“STOP Hating and START Baking” 7 Baking Tips for Newbies

As an amateur cook and aspiring baker, I am fond of doing experiments out of the remaining ingredients at home to prevent it from getting spoiled. However, I’ve found out that before getting involved in either cooking or baking, various things should be considered prior to certain procedures, such as, baking tools, techniques, accurate measurements, substitutions to ingredients that are readily available in your kitchen and food handling. Here are my 7 basic guides for beginners like me who really love cooking and would like to try baking as a hobby or just simply curious about the world of baking. 

“Good things comes to those who bake.” 

 1. Choose a recipe according to your skill level.

We often tend to dream big and become very eager to select the greatest recipe that you could think of like, cooking for a feast or baking a birthday cake. However, my mentor told me that as a beginner we must bear in mind that several famous recipes were all made from scratches and everything should start from the basics.

As a beginner, I believe that a simple cake will suffice. For example, a Classic Banana cake recipe. It involves simple techniques like mixing dry and wet ingredients together and folding without any usage of mixers and it’s the very first recipe that I’ve learned as newbie. I will include my Classic Banana cake recipe on my next article and I hope you like it.

2. Prepare the necessary baking equipments for beginners.

Baking tools and Uses

“If there’s a whisk, there’s a way.”  

3. Be familiar with your 10 basic ingredients and its substitutes.

INGREDIENTS  & SUBSTITUTIONS

1. Bread flour (1 cup)  = 1 cup all purpose flour

2. Cake flour (1 cup) = ¾ all purpose flour + 2 tbsp. cornstarch

3. Pastry flour (1 cup) = 1 1/3 cup all purpose flour + 2/3 cup cake flour

4. Cornstarch (for thickening) (1 cup) = 2 tbsp. all purpose flour  or 1 tbsp. potato starch/rice starch/flour

5. Baking powder (1 tsp.)(Double-acting) = ¼ baking soda + ½ tsp. cream of tartar + ¼ cornstarch  OR = ¼ tsp. baking soda + ½ buttermilk/sour milk/yogurt to replace ½ cup non-acidic liquid

6. Cream of tartar (1/2 tsp.) = ½ tsp. white vinegar or lemon juice

7. Chocolate 1 sq. (1 oz.) = 3 tbsp. baking Cocoa + 1 tbsp. vegetable oil

8. Butter (1 cup) = 7/8 cup oil + ½ tsp. salt

9. Buttermilk (1 cup) = 1 cup milk + 1 tbsp. vinegar  OR = 1 cup milk + 1  tbsp. lemon juice OR = 1 cup yogurt

10. Confectioner’s sugar (1 cup) = ¾ granulated sugar + 1 tbsp. cornstarch

“One of the most important ingredients in creating exceptional bakery is fun!                   Make sure you always add an extra measure of that into your baking.”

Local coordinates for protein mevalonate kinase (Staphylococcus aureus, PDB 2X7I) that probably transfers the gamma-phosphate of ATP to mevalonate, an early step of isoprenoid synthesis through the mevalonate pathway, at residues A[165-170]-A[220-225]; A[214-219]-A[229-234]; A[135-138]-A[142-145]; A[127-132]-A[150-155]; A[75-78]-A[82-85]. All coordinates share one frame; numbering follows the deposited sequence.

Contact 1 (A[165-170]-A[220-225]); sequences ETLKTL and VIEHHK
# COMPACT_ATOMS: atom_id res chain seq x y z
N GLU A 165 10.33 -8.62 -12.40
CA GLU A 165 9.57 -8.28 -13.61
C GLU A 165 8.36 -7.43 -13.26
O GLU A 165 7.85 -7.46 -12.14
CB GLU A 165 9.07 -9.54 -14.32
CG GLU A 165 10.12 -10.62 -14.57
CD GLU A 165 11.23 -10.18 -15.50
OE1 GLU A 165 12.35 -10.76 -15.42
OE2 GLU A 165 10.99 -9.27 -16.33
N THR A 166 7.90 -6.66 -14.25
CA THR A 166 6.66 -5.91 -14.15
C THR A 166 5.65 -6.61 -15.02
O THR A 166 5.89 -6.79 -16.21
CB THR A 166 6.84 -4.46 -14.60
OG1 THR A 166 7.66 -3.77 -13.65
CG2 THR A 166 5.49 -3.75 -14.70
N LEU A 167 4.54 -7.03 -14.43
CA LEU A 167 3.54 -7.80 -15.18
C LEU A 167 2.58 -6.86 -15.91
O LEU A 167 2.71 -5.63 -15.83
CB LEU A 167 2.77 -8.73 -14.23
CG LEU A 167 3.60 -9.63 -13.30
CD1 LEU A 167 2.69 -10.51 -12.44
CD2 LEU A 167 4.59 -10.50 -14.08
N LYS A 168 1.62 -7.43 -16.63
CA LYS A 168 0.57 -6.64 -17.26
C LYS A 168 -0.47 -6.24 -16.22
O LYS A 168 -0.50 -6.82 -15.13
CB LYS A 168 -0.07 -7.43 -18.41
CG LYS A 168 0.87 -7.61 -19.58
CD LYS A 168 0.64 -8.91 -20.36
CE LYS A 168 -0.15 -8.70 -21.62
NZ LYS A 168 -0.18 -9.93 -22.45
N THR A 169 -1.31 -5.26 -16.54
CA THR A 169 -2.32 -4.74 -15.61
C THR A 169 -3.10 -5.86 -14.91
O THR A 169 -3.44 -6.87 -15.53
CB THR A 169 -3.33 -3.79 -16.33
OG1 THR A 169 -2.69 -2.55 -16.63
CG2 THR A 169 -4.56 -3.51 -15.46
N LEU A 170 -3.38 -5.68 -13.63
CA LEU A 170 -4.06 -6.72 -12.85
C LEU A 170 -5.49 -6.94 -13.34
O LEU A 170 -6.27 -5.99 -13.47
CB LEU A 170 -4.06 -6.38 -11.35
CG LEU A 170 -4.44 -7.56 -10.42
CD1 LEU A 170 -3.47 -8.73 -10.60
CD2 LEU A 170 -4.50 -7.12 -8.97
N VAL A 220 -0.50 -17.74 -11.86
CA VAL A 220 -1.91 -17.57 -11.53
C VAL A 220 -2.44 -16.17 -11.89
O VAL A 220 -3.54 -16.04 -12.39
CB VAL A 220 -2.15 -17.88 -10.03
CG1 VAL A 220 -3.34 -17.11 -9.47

4. Getting acquainted with measurements, conversions and oven temperatures.

U.S. Volume Equivalents Converting U.S. to Metric
1 1/2 teaspoon = 1/2 tablespoon

3 tsp. = 1 tbsp.

2 tbsp. = 1 ounce = 1/8 cup

8 ounces (16 tbsp.) = 1 cup

2 cups = 1 pint = 16 ounces

2 pints = 1 quart = 4 cups = 32 ounces

4 quarts = 1 gallon = 16 cups = 128 ounces

teaspoons x 4.93 = milliliters (ml)

tablespoons x 14.79 = ml

fluid ounces x 29.57 = ml

cups x 236.59 = ml

pints x 473.18 = ml

quarts x 946.36 = ml

gallons x 3.785 = liters

 

U.S. Volume

Metric Volume (ml/l)  

U.S. Volume

Metric Volume (ml/l)
1/4 tsp. 1.23 ml 1 cup (16 tbsp./8 ounces) 240 ml
1/2 tsp. 2.5 ml 2 cups (32 tbsp.1 pint/16 ounces) 480 ml
3/4 tsp. 3.7 ml 2 1/4 cups (18 ounces) 540 ml
1 tsp. 4.9 ml 2 1/2 cups (20 ounces) 600 ml
1 1/2 tsp. 1/2 tbsp.) 7.5 ml 2 3/4 cups (22 ounces) 660 ml
2 tsp. 10 ml 3 cups (1 1/2 pints/24 ounces) 720 ml
3 tsp. (1 tbsp.) 15 ml 4 cups (1 quart/32 ounces) 960 ml
1/8 cup (2 tbsp./1 ounce) 30 ml` 4 quarts (1 gallon/128 ounces) 3.8 l
1/2 cup (8 tbsp.4 ounces) 120 ml    
3/4 cup (12 tbsp./6 ounces) 180 ml    
  • US. and Metric Weight Equivalents

Ounces into Grams:     ounces x 28.35 = grams        pounds x 0.454 = kilograms

U.S. Measurements (Weight) (ounces) Metric Measurements (Weight) (grams)
1/2 ounce

1 ounce

1 1/2 ounces

2 ounces

4 ounces

8 ounces

16 ounces (1 pound)

32 ounces (2 pounds)

64 ounces (4 pounds)

14 grams

29 grams

43 grams

57 grams

113 grams

227 grams

454 grams

907 grams

1.8 kilograms

Baking Temperatures (OVEN)

  • To convert Fahrenheit to Celsius: (-) 32, x by 5, then ‘/, by 9.
  • To convert Celsius to Fahrenheit: x by 9, ‘/, by 5, then (+) 32.
Fahrenheit (°F) Celsius (°C) Gas Number Oven Terms
225 °F 110 °C 1/4 Very Cool
250 °F 130 °C 1/2 Very Slow
275 °F 140 °C 1 Very Slow
300 °F 150 °C 2 Slow
325 °F 165 °C 3 Slow
350 °F 177 °C 4 Moderate
375 °F 190 °C 5 Moderate